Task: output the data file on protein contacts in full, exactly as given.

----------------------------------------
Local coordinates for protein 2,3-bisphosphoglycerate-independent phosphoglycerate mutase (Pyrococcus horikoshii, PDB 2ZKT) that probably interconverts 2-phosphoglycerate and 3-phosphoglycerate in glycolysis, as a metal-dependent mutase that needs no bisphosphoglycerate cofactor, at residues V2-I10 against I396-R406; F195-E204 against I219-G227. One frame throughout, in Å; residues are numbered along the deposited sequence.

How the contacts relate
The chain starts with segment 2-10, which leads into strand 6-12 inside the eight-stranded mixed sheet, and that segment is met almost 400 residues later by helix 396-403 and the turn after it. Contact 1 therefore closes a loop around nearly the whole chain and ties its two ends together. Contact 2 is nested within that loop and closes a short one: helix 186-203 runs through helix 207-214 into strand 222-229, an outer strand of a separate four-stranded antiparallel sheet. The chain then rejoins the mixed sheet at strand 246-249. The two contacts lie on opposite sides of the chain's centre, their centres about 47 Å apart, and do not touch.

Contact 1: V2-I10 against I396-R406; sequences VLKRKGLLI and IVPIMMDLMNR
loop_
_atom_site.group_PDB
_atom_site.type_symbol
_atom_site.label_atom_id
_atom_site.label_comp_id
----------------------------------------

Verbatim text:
Local coordinates for protein 2,3-bisphosphoglycerate-independent phosphoglycerate mutase (Pyrococcus horikoshii, PDB 2ZKT) that probably interconverts 2-phosphoglycerate and 3-phosphoglycerate in glycolysis, as a metal-dependent mutase that needs no bisphosphoglycerate cofactor, at residues V2-I10 against I396-R406; F195-E204 against I219-G227. One frame throughout, in Å; residues are numbered along the deposited sequence.

How the contacts relate
The chain starts with segment 2-10, which leads into strand 6-12 inside the eight-stranded mixed sheet, and that segment is met almost 400 residues later by helix 396-403 and the turn after it. Contact 1 therefore closes a loop around nearly the whole chain and ties its two ends together. Contact 2 is nested within that loop and closes a short one: helix 186-203 runs through helix 207-214 into strand 222-229, an outer strand of a separate four-stranded antiparallel sheet. The chain then rejoins the mixed sheet at strand 246-249. The two contacts lie on opposite sides of the chain's centre, their centres about 47 Å apart, and do not touch.

Contact 1: V2-I10 against I396-R406; sequences VLKRKGLLI and IVPIMMDLMNR
loop_
_atom_site.group_PDB
_atom_site.type_symbol
_atom_site.label_atom_id
_atom_site.label_comp_id